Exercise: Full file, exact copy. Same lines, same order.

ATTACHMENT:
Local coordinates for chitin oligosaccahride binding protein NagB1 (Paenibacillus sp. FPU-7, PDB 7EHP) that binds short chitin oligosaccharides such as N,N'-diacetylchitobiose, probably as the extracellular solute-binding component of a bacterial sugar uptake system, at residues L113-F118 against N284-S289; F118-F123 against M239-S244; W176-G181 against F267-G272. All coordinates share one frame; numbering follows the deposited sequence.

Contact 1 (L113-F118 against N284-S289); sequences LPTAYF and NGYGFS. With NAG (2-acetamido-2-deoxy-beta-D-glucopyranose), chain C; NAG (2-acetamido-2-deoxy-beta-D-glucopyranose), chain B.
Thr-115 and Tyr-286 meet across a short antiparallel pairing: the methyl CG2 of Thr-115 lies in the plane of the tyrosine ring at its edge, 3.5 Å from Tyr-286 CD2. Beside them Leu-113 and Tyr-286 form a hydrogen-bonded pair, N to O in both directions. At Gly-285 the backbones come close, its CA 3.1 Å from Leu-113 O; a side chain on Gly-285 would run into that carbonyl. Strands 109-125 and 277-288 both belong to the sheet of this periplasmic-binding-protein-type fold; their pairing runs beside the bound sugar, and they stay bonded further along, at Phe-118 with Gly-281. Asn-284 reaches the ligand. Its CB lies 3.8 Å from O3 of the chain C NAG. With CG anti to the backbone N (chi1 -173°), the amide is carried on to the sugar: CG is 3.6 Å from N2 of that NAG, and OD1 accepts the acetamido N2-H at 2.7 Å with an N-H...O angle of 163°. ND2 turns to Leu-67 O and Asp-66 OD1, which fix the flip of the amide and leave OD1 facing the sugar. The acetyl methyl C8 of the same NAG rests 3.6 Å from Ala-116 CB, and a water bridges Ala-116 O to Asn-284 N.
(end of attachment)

Local coordinates for chitin oligosaccahride binding protein NagB1 (Paenibacillus sp. FPU-7, PDB 7EHP) that binds short chitin oligosaccharides such as N,N'-diacetylchitobiose, probably as the extracellular solute-binding component of a bacterial sugar uptake system, at residues L113-F118 against N284-S289; F118-F123 against M239-S244; W176-G181 against F267-G272. All coordinates share one frame; numbering follows the deposited sequence.

Contact 1 (L113-F118 against N284-S289); sequences LPTAYF and NGYGFS. With NAG (2-acetamido-2-deoxy-beta-D-glucopyranose), chain C; NAG (2-acetamido-2-deoxy-beta-D-glucopyranose), chain B.
Thr-115 and Tyr-286 meet across a short antiparallel pairing: the methyl CG2 of Thr-115 lies in the plane of the tyrosine ring at its edge, 3.5 Å from Tyr-286 CD2. Beside them Leu-113 and Tyr-286 form a hydrogen-bonded pair, N to O in both directions. At Gly-285 the backbones come close, its CA 3.1 Å from Leu-113 O; a side chain on Gly-285 would run into that carbonyl. Strands 109-125 and 277-288 both belong to the sheet of this periplasmic-binding-protein-type fold; their pairing runs beside the bound sugar, and they stay bonded further along, at Phe-118 with Gly-281. Asn-284 reaches the ligand. Its CB lies 3.8 Å from O3 of the chain C NAG. With CG anti to the backbone N (chi1 -173°), the amide is carried on to the sugar: CG is 3.6 Å from N2 of that NAG, and OD1 accepts the acetamido N2-H at 2.7 Å with an N-H...O angle of 163°. ND2 turns to Leu-67 O and Asp-66 OD1, which fix the flip of the amide and leave OD1 facing the sugar. The acetyl methyl C8 of the same NAG rests 3.6 Å from Ala-116 CB, and a water bridges Ala-116 O to Asn-284 N.